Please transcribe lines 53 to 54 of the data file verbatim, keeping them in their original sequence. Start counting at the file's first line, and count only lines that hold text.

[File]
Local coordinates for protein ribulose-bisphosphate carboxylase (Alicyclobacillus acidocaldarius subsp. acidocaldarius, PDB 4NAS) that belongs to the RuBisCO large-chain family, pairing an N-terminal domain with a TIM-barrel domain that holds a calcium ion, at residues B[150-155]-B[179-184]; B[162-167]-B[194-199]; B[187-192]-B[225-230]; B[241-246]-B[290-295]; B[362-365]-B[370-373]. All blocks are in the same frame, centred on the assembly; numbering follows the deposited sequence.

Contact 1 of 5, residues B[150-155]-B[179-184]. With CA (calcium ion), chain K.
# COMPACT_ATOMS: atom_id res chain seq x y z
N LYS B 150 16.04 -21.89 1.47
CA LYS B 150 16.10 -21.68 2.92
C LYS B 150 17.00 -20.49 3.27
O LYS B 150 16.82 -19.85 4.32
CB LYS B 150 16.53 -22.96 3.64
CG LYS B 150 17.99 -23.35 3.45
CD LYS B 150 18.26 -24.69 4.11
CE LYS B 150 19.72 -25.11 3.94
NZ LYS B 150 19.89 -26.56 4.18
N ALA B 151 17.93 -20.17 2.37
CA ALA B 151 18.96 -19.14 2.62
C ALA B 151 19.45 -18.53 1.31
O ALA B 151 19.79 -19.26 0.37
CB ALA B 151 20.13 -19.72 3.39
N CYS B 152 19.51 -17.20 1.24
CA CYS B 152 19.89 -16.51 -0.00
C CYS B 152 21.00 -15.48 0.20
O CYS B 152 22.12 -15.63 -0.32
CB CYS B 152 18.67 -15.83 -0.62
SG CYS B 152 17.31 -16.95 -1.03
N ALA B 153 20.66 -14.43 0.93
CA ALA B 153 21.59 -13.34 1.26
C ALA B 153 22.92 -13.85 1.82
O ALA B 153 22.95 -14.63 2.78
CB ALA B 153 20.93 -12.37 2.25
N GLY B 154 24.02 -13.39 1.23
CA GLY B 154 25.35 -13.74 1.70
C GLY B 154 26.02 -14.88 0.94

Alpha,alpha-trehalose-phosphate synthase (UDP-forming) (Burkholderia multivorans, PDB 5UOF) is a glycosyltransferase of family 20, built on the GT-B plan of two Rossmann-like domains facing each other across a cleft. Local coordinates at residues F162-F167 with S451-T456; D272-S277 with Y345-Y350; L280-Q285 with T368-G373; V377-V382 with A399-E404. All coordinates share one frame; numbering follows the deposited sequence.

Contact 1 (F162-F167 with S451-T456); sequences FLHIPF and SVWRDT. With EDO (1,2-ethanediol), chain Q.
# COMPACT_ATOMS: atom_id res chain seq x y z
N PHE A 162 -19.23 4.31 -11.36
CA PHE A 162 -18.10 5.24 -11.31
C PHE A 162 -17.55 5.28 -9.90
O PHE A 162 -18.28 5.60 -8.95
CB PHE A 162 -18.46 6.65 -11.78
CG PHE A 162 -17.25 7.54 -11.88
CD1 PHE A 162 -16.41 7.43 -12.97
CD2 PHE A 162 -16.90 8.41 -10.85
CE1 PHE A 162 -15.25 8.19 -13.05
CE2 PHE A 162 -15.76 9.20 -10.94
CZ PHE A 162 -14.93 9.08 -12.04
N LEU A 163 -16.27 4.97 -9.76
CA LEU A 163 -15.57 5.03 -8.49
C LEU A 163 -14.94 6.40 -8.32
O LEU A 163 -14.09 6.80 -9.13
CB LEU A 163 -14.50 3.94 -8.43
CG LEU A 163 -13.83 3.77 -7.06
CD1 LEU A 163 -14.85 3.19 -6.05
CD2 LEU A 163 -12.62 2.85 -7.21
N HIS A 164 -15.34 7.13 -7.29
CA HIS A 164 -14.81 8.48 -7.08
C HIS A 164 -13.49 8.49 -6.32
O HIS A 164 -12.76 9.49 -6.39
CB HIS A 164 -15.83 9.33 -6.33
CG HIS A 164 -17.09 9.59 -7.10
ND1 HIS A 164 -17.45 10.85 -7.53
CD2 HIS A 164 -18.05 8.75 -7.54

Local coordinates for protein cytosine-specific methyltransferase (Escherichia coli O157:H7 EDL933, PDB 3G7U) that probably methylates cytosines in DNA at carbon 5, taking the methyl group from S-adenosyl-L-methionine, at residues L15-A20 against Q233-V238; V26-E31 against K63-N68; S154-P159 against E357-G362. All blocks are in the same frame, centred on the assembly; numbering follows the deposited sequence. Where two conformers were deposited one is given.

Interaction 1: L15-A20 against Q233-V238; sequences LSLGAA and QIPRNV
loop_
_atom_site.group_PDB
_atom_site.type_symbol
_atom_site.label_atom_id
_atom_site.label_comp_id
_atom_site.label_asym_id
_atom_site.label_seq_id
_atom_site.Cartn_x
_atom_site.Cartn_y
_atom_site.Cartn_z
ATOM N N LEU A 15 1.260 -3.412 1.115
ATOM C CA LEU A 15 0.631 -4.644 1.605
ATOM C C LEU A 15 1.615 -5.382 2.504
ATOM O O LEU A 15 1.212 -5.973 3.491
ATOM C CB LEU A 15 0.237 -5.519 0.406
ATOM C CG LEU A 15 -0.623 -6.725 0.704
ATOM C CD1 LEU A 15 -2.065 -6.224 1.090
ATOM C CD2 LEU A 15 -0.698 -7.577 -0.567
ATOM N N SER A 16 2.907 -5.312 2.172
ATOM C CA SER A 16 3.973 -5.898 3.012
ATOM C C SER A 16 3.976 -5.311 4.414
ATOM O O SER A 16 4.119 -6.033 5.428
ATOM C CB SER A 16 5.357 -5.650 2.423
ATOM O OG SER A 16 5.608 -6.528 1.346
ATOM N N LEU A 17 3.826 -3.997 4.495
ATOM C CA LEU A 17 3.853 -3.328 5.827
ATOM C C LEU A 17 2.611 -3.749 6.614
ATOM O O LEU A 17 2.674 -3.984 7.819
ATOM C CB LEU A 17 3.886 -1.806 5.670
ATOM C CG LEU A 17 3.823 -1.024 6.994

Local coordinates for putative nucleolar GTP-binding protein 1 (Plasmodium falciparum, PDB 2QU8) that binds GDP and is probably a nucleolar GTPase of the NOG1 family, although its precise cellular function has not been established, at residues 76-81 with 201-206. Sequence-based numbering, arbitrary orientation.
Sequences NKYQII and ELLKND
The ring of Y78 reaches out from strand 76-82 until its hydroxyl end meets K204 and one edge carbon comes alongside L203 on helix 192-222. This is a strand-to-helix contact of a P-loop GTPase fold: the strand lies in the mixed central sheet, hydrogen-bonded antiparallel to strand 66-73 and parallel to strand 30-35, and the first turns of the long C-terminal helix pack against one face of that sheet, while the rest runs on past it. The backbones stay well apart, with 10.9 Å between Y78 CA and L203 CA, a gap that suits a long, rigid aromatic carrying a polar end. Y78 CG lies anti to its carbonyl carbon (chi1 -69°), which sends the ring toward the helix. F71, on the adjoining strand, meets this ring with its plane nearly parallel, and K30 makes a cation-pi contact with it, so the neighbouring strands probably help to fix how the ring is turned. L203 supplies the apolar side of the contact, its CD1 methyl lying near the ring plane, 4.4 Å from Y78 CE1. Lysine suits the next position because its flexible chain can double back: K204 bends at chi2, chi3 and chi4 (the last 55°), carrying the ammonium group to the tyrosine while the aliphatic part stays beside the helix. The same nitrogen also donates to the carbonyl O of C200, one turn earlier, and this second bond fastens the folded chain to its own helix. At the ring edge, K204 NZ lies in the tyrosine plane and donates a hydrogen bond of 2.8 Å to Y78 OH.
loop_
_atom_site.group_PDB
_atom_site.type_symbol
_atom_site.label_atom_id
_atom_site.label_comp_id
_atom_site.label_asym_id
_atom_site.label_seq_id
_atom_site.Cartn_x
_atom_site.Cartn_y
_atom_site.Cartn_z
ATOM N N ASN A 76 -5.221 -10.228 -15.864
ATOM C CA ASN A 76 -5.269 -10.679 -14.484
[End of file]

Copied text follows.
CD2 LEU A 163 -12.62 2.85 -7.21
N HIS A 164 -15.34 7.13 -7.29